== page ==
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Basics of Prenuptial Agreements

Posted By Jim On 10/18/2007 @ 10:09 am In Personal Finance | 19 Comments

I’m about to get married in a few months and I’ve actually been asked, on multiple occasions, whether we plan on having a prenuptial agreement (technically a prenuptial accord) and the answer is No (and no I didn’t need to think about it ). We’re in love, we’re happy, we’re planning the rest of our lives together… but that’s exactly why now is the perfect time to discuss/negotiate and sign a prenuptial agreement (though we never really discuss the idea seriously, we just assumed we weren’t getting one).

Why?

Some would say that discussing a prenup is like preparing for failure (it’s a very emotional response and understandable) but then I would argue why does anyone by insurance? I’m not averse to the idea of getting a prenup, it’s just that I don’t see it as necessary and I don’t want to pay some lawyers my hard earned money for something I don’t feel is necessary. Would you pay a dentist to remove your wisdom teeth if they weren’t bothering you? Probably not.

Why Now?

Discussing a prenup doesn’t exactly jazz up relationships, especially when you’re in love (awww!), but right now, right before marriage, is the best time to talk about this sort of thing because now is when things are most cordial. You want to talk about and sign these agreements, like any other business contract, in the best of times because that’s when you and your partner will agree on something. Whether it’s a partnership for a new business venture or something smaller, like a house, having a written understanding of where each person is, what each person believes, and how things are to be resolved should it come to a mediator is crucial.

You Convinced Me! Now How?

Step 1: Agree
So, if you want to get a prenuptial agreement, or a prenup, here’s what you’ll need to do. (Remember, I am not a lawyer so always consult with one, this is just my interpretation from the readings I’ve found online) The first step is to just write down what you two believe in plain English. If you plan on a split where you each take what you brought in and split everything else afterwards, it helps to has those details now instead of when a high priced lawyer is introduced. You don’t need someone (or someones) in a suit sitting there while you draw up the basics of your agreement, you only need them to put it in that high priced legalese to make it stand up in court.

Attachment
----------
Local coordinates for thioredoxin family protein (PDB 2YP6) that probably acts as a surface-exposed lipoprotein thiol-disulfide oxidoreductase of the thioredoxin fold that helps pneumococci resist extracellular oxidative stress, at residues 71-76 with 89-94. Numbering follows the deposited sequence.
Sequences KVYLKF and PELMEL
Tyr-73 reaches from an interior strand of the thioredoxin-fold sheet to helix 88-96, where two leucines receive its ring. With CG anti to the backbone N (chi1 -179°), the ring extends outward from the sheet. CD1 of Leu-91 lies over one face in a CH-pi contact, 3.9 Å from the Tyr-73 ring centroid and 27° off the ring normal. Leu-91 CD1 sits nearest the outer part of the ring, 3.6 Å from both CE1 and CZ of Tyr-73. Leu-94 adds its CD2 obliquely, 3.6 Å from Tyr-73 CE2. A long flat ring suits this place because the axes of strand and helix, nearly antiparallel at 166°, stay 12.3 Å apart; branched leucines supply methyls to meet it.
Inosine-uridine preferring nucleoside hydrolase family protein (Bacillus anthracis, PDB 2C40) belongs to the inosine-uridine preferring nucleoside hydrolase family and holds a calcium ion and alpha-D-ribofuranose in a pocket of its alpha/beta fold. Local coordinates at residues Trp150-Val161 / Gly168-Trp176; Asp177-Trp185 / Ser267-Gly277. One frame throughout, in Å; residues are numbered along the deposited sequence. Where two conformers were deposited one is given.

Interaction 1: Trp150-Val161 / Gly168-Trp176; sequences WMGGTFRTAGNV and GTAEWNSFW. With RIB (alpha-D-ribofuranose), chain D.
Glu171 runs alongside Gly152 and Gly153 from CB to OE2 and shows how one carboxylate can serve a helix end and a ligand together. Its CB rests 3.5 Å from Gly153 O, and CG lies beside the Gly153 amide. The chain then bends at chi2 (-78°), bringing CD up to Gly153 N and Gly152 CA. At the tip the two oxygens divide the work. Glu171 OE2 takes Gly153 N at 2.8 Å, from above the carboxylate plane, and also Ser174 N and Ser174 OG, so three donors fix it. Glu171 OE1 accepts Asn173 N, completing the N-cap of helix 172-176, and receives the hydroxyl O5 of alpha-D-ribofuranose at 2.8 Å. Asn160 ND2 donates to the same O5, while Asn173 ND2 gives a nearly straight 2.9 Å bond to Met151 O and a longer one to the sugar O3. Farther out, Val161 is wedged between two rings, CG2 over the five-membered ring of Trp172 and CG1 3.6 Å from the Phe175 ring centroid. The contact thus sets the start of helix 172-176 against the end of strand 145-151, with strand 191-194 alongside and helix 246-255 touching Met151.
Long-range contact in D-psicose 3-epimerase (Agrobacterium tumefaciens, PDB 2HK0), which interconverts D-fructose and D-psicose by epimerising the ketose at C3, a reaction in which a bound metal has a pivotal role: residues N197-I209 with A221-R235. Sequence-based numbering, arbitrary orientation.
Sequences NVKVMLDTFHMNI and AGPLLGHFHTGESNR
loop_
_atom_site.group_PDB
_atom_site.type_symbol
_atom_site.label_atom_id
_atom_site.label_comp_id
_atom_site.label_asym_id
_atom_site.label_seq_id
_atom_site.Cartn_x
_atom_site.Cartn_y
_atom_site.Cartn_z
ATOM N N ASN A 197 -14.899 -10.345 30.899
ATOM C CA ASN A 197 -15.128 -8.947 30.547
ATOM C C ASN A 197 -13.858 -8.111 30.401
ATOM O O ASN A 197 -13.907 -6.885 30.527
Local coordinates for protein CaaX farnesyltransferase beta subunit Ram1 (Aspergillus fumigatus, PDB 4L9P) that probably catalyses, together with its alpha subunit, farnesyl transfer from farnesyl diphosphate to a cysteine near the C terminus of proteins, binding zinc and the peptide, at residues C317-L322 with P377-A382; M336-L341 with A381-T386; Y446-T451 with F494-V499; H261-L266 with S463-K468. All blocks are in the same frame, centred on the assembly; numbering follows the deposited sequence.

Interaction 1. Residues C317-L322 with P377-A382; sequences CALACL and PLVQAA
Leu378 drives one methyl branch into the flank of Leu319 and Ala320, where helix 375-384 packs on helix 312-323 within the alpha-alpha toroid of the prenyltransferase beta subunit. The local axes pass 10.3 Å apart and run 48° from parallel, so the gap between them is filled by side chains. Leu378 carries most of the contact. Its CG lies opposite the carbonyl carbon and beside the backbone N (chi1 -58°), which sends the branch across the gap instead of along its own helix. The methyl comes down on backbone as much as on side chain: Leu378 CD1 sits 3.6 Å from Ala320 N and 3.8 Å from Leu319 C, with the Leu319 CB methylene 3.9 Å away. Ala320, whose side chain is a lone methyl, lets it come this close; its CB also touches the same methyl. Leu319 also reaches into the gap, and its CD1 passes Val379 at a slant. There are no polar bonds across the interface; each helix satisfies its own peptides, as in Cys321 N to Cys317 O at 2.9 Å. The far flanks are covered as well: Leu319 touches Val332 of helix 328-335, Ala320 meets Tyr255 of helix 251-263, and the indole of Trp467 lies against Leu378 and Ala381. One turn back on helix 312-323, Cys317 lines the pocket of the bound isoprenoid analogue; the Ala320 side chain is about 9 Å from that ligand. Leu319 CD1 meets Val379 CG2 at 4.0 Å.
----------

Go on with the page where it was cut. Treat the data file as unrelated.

Step 2: Lawyerize It
Then get two matrimonial laywers, one for you and one for your partner, to draw up the specifics in a legal instrument. In some states, you need independent advisers to both sides or it could be see as unfair and nullify the agreement once you hit the battlefield. Lastly, be sure to revise it every couple of years to keep it current and to keep both party’s understandings in play. One of the revisions could be to do away with the prenuptial agreement entirely, so you want to revisit it every so often.

3 Useful Tips

Here are a few more tips about prenuptials I pulled from a Bankrate article [3] on the subject:

  • You can’t waive rights to child support payments (it’s for the children, not for the partner anyway)
  • A will can’t supersede the prenuptial agreement if it’s stingier but it can if it is more generous. If the will gives more than the prenuptial, then it can stand. If it gives less, sorry, the prenuptial stands. This is why it’s important to revise the document, you don’t want a prenuptial from thirty years ago forcing your estate into probate instead of going to your partner (if that’s what you want).
  • Ensure it is signed in triplicate and three copies are made. One going to each party (bride, groom) and one to an independent party such as a lawyer or a safety deposit box.

So, what do you all think of prenups?


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[3] Bankrate article: http://www.bankrate.com/brm/prenup.asp?pid=p:brg

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